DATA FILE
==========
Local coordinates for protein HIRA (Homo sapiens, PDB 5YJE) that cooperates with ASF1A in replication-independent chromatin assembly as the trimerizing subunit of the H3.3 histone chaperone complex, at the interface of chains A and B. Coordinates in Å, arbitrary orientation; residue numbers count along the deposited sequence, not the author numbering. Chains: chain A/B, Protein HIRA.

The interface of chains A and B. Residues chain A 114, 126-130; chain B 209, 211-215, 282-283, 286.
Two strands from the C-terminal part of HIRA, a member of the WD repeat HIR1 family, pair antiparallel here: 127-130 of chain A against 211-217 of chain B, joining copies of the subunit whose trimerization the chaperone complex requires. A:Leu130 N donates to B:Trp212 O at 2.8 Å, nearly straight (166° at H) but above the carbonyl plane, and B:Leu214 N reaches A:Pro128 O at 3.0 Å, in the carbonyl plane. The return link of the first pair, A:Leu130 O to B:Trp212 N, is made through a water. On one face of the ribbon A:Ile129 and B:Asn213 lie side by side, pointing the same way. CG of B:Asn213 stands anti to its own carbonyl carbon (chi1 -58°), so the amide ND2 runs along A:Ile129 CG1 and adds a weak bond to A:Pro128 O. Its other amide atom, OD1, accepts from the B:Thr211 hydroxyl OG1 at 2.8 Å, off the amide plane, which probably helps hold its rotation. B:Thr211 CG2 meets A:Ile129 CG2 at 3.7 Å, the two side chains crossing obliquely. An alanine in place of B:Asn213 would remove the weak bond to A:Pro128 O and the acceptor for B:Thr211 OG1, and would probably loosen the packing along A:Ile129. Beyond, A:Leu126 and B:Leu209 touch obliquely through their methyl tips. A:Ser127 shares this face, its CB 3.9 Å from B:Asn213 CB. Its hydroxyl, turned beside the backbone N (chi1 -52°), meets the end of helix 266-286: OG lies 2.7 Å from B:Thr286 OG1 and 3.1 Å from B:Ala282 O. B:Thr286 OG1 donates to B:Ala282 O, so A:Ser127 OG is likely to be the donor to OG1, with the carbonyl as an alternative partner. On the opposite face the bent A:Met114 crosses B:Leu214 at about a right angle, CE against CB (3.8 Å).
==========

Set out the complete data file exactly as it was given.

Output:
Local coordinates for protein HIRA (Homo sapiens, PDB 5YJE) that cooperates with ASF1A in replication-independent chromatin assembly as the trimerizing subunit of the H3.3 histone chaperone complex, at the interface of chains A and B. Coordinates in Å, arbitrary orientation; residue numbers count along the deposited sequence, not the author numbering. Chains: chain A/B, Protein HIRA.

The interface of chains A and B. Residues chain A 114, 126-130; chain B 209, 211-215, 282-283, 286.
Two strands from the C-terminal part of HIRA, a member of the WD repeat HIR1 family, pair antiparallel here: 127-130 of chain A against 211-217 of chain B, joining copies of the subunit whose trimerization the chaperone complex requires. A:Leu130 N donates to B:Trp212 O at 2.8 Å, nearly straight (166° at H) but above the carbonyl plane, and B:Leu214 N reaches A:Pro128 O at 3.0 Å, in the carbonyl plane. The return link of the first pair, A:Leu130 O to B:Trp212 N, is made through a water. On one face of the ribbon A:Ile129 and B:Asn213 lie side by side, pointing the same way. CG of B:Asn213 stands anti to its own carbonyl carbon (chi1 -58°), so the amide ND2 runs along A:Ile129 CG1 and adds a weak bond to A:Pro128 O. Its other amide atom, OD1, accepts from the B:Thr211 hydroxyl OG1 at 2.8 Å, off the amide plane, which probably helps hold its rotation. B:Thr211 CG2 meets A:Ile129 CG2 at 3.7 Å, the two side chains crossing obliquely. An alanine in place of B:Asn213 would remove the weak bond to A:Pro128 O and the acceptor for B:Thr211 OG1, and would probably loosen the packing along A:Ile129. Beyond, A:Leu126 and B:Leu209 touch obliquely through their methyl tips. A:Ser127 shares this face, its CB 3.9 Å from B:Asn213 CB. Its hydroxyl, turned beside the backbone N (chi1 -52°), meets the end of helix 266-286: OG lies 2.7 Å from B:Thr286 OG1 and 3.1 Å from B:Ala282 O. B:Thr286 OG1 donates to B:Ala282 O, so A:Ser127 OG is likely to be the donor to OG1, with the carbonyl as an alternative partner. On the opposite face the bent A:Met114 crosses B:Leu214 at about a right angle, CE against CB (3.8 Å).